Cranial nerve nuclei are organized in rostrocaudal columns that are homologous to the sensory and motor laminae of the spinal cord (see Chapters 22 and 34). This pattern is best understood from the developmental plan of the caudal neural tube that gives rise to the brain stem and spinal cord.
The transverse axis of the embryonic caudal neural tube is subdivided into alar (dorsal) and basal (ventral) plates by the sulcus limitans, a longitudinal groove along the lateral walls of the central canal, fourth ventricle, and cerebral aqueduct (Figure 45–4). The alar plate forms the sensory components of the dorsal horn of the spinal cord, whereas the basal plate forms the motor components of the ventral horn. The intermediate gray matter is made up primarily of the interneurons that coordinate spinal reflexes and motor responses.
The developmental plan of the brain stem is the same general plan as that of the spinal cord.
A. The neural tube is divided into a dorsal sensory portion (the alar plate) and a ventral motor portion (the basal plate) by a longitudinal groove, the sulcus limitans.
B–D. During development the sensory and motor cell groups migrate into their adult positions, but largely retain their relative locations. In maturity (D) the sulcus limitans (dashed line) is still recognizable in the walls of the fourth ventricle and the cerebral aqueduct, demarcating the border between dorsal sensory structures (orange) and ventral motor structures (green). The section in D is from the rostral medulla.
The brain stem shares this basic plan. As the central canal of the spinal cord opens into the fourth ventricle, the walls of the neural tube are splayed outward so that the dorsal sensory structures (derived from the alar plate) are displaced laterally whereas the ventral motor structures (derived from the basal plate) remain more medial. The nuclei of the brain stem are divided into general nuclei, which serve functions similar to those of the spinal cord laminae, and special nuclei, which serve functions unique to the head (such as hearing, balance, taste, and control of the branchial musculature).
Adult Cranial Nerve Nuclei Have a Columnar Organization
Overall, the brain stem nuclei on each side are organized in six rostrocaudal columns, three of sensory nuclei and three of motor nuclei (Figure 45–5). These are considered below, in dorsolateral to ventromedial sequence. The columns are discontinuous—the nuclei are not packed solidly along the rostrocaudal axis of the brain stem. Nuclei with similar functions (sensory or motor, somatic or visceral) have similar dorsolateral-ventromedial positions at each level of the brain stem.
Adult cranial nerve nuclei are organized in six functional columns on the rostrocaudal axis of the brain stem.
A. This dorsal view of the human brain stem shows the location of the cranial nerve sensory nuclei (right) and motor nuclei (left).
B. A schematic view of the functional organization of the motor and sensory columns.
C. The medial-lateral arrangement of the cranial nerve nuclei is shown in a cross section at the level of the medulla (compare with Figure 45–4).
Within each motor nucleus, motor neurons for an individual muscle are also arranged in a cigar-shaped longitudinal column. Thus each motor nucleus in cross section forms a mosaic map of the territory that is innervated. For example, in a cross section through the facial nucleus the clusters of neurons that innervate the different facial muscles form a topographic map of the face.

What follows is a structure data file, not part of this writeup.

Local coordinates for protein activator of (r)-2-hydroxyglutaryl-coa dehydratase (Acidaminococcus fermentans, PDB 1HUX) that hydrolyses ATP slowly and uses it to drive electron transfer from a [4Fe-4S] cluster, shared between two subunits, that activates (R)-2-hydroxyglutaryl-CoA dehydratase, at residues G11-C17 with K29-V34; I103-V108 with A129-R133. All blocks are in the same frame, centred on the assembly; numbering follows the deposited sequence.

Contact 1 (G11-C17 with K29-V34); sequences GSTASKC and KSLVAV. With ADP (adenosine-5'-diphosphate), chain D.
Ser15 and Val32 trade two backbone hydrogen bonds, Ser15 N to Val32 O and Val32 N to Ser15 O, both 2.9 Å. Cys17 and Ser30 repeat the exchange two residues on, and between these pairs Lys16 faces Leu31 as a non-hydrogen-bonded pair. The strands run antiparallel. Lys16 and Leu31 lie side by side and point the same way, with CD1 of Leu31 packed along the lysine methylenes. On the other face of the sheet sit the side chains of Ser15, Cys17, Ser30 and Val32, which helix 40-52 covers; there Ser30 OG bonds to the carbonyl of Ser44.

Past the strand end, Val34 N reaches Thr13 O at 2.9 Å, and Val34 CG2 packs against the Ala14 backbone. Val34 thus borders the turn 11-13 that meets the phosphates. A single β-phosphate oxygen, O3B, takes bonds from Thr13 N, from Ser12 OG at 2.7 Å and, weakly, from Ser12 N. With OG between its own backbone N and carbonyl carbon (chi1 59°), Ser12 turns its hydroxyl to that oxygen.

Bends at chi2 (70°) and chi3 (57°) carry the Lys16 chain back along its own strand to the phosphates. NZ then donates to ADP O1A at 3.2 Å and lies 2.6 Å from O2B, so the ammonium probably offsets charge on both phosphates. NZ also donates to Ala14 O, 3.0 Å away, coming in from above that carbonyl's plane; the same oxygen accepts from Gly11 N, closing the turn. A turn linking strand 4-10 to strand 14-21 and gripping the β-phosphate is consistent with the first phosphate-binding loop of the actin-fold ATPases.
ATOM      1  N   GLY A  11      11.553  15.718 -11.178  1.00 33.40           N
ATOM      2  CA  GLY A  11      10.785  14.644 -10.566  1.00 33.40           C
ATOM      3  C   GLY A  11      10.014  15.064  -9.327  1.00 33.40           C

General Somatic Sensory Column
The general somatic sensory column occupies the most lateral region of the alar plate and includes the trigeminal sensory nuclei (N. V). The spinal trigeminal nucleus is a continuation of the dorsal-most laminae of the spinal dorsal horn (Figure 45–5A) and is sometimes called the medullary dorsal horn. Its outer surface is covered by the spinal trigeminal tract, a direct continuation of Lissauer's tract of the spinal cord (see Chapter 24), thus allowing some cervical sensory fibers to reach the trigeminal nuclei and some trigeminal sensory axons to reach the dorsal horn in upper cervical segments. This arrangement allows dorsal horn sensory neurons to have a range of inputs that are much broader than that of individual spinal or trigeminal segments, and ensures the integration of trigeminal and upper cervical sensory maps.
The spinal trigeminal nucleus receives sensory axons from the trigeminal ganglion (N. V) and from all cranial nerve sensory ganglia concerned with pain and temperature in the head, including geniculate ganglion (N. VII) neurons that relay information from the external auditory meatus, petrosal ganglion (N. IX) cells that convey information from the posterior part of the palate and tonsillar fossa, and nodose ganglion (N. X) axons that relay information from the posterior wall of the pharynx. The spinal trigeminal nucleus thus represents the entire oral cavity as well as the surface of the face.
The somatotopic organization of the afferent fibers is inverted: The forehead is represented ventrally and the oral region dorsally. Axons from the spinal trigeminal nucleus descend on the same side of the brain stem into the upper spinal cord, where they cross the midline in the anterior commissure with spinothalamic axons and join the opposite spinothalamic tract. (For this reason, upper cervical spinal cord injury may cause facial numbness.) The trigeminothalamic axons then ascend back through the brain stem, providing inputs to brain stem nuclei for reflex motor and autonomic responses in addition to carrying pain and temperature information to the thalamus.